Friday, December 22, 2006

Pure Reason on the Meaning of Life

How should we understand the meaning of life?

How can we move toward this, if we don't know what our true nature is? Every time we talk about things like freedom, or whether time had a beginning, we fall into contradictions. Kant says that if we try to prove things about our true nature, as opposed to how we appear to ourselves, we fall into something he calls paralogisms. It means there are fallacies in reasoning involved in every attempt to prove what our real nature is. Everything we experience is through interpretation. We even our experience of our selves, and therefore we never know our true nature, only how we appear to ourselves. Kant's particular account of reason, that we must rely on it: it is our sole confidant and means of knowing. He also tells us how limited our reasoning is, which creates a collision. We must use our reason, but it's extremely limited regarding the things of metaphysics.

The history of Western Philosophy Post-Kant involves philosophers saying things like, "Kant couldn't be right, but yet he says important things..." The question was asked, what was the standpoint from which Kant spoke? After all, Kant said that we interpret everything, even our encounters with ourselves. Kant is not exception. Where does he stand when he tells us we are merely interpreting these things? Kant's pronouncements appear to be self-defeating. Pure reason has already failed us. But now practical reason has failed us too! We are only interpreting that we interpret everything. If interpretations are no good, then Kant's interpretation of our nature is no good.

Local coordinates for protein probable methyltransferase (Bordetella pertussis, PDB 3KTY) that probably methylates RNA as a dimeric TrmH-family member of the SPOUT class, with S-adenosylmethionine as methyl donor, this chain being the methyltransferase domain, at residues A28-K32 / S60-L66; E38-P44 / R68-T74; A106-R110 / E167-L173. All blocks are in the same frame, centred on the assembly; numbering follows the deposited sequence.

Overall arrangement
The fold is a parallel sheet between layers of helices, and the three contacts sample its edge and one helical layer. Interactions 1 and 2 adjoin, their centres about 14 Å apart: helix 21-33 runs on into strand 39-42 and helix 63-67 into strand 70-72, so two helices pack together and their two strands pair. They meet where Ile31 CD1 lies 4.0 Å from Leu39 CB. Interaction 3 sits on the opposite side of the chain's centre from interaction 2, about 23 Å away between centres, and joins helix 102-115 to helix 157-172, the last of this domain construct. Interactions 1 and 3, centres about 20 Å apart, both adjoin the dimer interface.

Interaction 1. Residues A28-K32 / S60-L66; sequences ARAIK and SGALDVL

Kant says that we have to ask certain questions. For example, questions about the meaning of life. He has a notion of the "I", in which this word does not connect us with our inner selves. It's a concept we use. He makes a distinction between (a) the concept of I, (b) our experience of ourselves in categories of subject or object, but underlying all this, he says, there must be our (c) true selves. By the way, he seems to add, it is in the nature of our reason that we cannot know our true selves. Yet we have to ask this question. We cannot be sure of the source of the question. We don't know who "I" is.

Then Kant says something which seems like it comes from nowhere. All of our knowing arises from something he calls the power of imagination. It's a blind but indespensible part of the human soul in which we are scarcely aware. We are supposed to use our reason. But all use of our reason arises from a blind but indespensible imagination. This is something that is the power, the energy, that drives our being. This is a mystery in Kant. I've been thinking about this.

There's an old development that lives on in philosophy. It has to do with the relationship of power on the one hand, and structure or form on the other. One group says that anything, even the energy of the universe, could be altogether understood rationally. But there's another view that says at least some realities, and usually a good candidate is the self, cannot be known altogether rationally. The self somehow goes beneath our rational comprehension. Kant talks about imagination in suggestive and problematic ways. What are we supposed to say about an energy deeper than our reason and drives our understanding--but we cannot use our reason to get down to it and find out its nature. So how does Kant know that there even is such an energy? Is this energy non-rational? Can we become one with it?

At least one thing is important: the search for this deepest energy will continue on.

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